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Re: counting elements using a hash

by Marshall (Abbot)
on Sep 23, 2012 at 02:02 UTC ( #995152=note: print w/replies, xml ) Need Help??


in reply to counting elements using a hash

The first task is to get the "number" that you wish to track from the input lines.

The second step is simply to count using a hash table. It is not necessary to test for exists(). Perl will create a new key if the key doesn't exist.

#!/usr/bin/perl -w use strict; my %count; open (INPUT, '<', "some_input_file") or die "unable to open some_input_file"); while (<INPUT>) { my ($number) =~ /(\d+)/; #maybe???? next unless $number; #skip undef's $count{$number}++; #new key if $number not there } foreach my $number (sort{$a <=> $b} keys %count) #numeric sort { print "$number occurs $count{$number} time(s)\n"; }
Try again and show some just a couple of lines of example input and your revised code.

There is no need to iterate over all 101 possibilities for the number on each line. Process each line once, get the number, make a decision and it is "over with" - don't loop 100 times for each input line.

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Re^2: counting elements using a hash
by AnomalousMonk (Chancellor) on Sep 23, 2012 at 09:08 UTC
        next unless $number; #skip undef's

    What happens if the extracted  $number string is '0'? Will zeros be counted?

      That is a good point. These zero's or undef's are problematic.

      The problem statement had 1..100 so this zero didn't enter into the situation. In this case, $number==0 should be skipped (same as undef). So what about $number >100? Well, the OP should should show some revised code and we will iterate again to get it fine tuned. A major point was that Perl will create a new key (auto-vivify) when needed - there is no need to test whether or not the key exists. Second point was a numeric instead of alpha sort.

Re^2: counting elements using a hash
by bk1388 (Initiate) on Sep 23, 2012 at 21:13 UTC

    here is my revised code and it's working like a charm I the file contains only numbers (integers and decimals), no zeros, thank you all for your input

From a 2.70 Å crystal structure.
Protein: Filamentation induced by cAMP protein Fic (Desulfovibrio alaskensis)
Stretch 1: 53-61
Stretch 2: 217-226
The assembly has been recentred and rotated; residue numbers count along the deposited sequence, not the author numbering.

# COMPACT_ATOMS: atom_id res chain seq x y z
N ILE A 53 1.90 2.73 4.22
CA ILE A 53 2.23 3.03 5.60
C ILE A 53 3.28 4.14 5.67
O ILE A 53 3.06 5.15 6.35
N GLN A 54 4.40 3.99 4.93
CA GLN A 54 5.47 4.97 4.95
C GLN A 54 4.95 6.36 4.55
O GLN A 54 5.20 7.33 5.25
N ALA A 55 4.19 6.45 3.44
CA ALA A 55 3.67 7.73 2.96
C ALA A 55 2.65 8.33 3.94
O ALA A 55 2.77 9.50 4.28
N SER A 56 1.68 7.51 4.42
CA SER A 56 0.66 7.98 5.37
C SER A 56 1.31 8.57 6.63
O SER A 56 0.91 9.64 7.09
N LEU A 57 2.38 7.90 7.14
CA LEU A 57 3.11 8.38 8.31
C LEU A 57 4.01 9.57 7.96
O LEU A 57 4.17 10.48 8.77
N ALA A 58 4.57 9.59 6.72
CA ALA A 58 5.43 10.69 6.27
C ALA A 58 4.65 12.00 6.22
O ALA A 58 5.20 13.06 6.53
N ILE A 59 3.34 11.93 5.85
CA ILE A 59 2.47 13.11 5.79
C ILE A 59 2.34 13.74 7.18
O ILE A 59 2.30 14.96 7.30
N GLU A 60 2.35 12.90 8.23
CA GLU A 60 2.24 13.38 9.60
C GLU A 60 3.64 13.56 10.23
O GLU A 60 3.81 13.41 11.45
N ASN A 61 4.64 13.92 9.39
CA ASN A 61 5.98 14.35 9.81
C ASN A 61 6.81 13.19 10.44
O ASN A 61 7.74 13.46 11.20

my $INPUT_FILE; my $OUTPUT_FILE; my %count; open ($INPUT_FILE, "< " ) or die "Can't open file"; open ($OUTPUT_FILE, ">output") or die "can't open output file"; while($number = readline($INPUT_FILE)){ $count{$number}++; } foreach $number(sort keys %count){ print "$number occurs $count{$number} times(s)\n"; } close ($OUTPUT_FILE) or die "Can't close file!!!";

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[Corion]: Discipulus: I don't know whether I could really do that, but the init process itself mostly launches other processes, and the whole startup is just following a path of dependencies and making sure they are all running. Which basically is what ...
[Discipulus]: when at work my time is (temporarly) owned by the firm, so i do not care (coworkers whatch movies.. I code Perl)
[Corion]: ... make already does, except for files instead of programs. But maybe with some /proc hackery, that could be eliminated and one could use plain make :-D
[choroba]: systemd just makes is asynchronous
[choroba]: so, make -j
[Corion]: Discipulus: Yeah - but when writing Perl to save time (instead of having fun), it helps to look whether you're actually saving time ;) Why spend 5 minutes doing manually what you can spend three years automating? ;)
[Corion]: choroba: Oh, yeah :-D

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